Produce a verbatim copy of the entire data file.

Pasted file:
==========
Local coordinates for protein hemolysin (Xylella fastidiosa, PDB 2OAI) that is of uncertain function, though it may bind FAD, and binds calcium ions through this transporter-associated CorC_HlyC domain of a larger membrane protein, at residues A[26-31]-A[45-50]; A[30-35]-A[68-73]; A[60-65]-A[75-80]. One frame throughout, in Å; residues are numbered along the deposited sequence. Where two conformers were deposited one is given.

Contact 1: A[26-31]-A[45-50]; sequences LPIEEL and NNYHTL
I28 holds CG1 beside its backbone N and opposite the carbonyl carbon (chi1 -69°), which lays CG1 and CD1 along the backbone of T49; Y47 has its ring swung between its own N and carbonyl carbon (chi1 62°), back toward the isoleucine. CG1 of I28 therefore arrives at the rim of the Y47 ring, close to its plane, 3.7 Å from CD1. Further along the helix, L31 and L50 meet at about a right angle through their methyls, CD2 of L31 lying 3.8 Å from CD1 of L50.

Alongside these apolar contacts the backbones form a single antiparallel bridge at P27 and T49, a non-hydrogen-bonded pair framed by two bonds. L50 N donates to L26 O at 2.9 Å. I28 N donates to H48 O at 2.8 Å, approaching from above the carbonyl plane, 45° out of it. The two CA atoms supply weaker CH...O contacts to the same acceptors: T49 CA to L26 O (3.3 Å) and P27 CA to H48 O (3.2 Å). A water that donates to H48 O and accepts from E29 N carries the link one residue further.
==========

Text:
Local coordinates for protein hemolysin (Xylella fastidiosa, PDB 2OAI) that is of uncertain function, though it may bind FAD, and binds calcium ions through this transporter-associated CorC_HlyC domain of a larger membrane protein, at residues A[26-31]-A[45-50]; A[30-35]-A[68-73]; A[60-65]-A[75-80]. One frame throughout, in Å; residues are numbered along the deposited sequence. Where two conformers were deposited one is given.

Contact 1: A[26-31]-A[45-50]; sequences LPIEEL and NNYHTL
I28 holds CG1 beside its backbone N and opposite the carbonyl carbon (chi1 -69°), which lays CG1 and CD1 along the backbone of T49; Y47 has its ring swung between its own N and carbonyl carbon (chi1 62°), back toward the isoleucine. CG1 of I28 therefore arrives at the rim of the Y47 ring, close to its plane, 3.7 Å from CD1. Further along the helix, L31 and L50 meet at about a right angle through their methyls, CD2 of L31 lying 3.8 Å from CD1 of L50.

Alongside these apolar contacts the backbones form a single antiparallel bridge at P27 and T49, a non-hydrogen-bonded pair framed by two bonds. L50 N donates to L26 O at 2.9 Å. I28 N donates to H48 O at 2.8 Å, approaching from above the carbonyl plane, 45° out of it. The two CA atoms supply weaker CH...O contacts to the same acceptors: T49 CA to L26 O (3.3 Å) and P27 CA to H48 O (3.2 Å). A water that donates to H48 O and accepts from E29 N carries the link one residue further.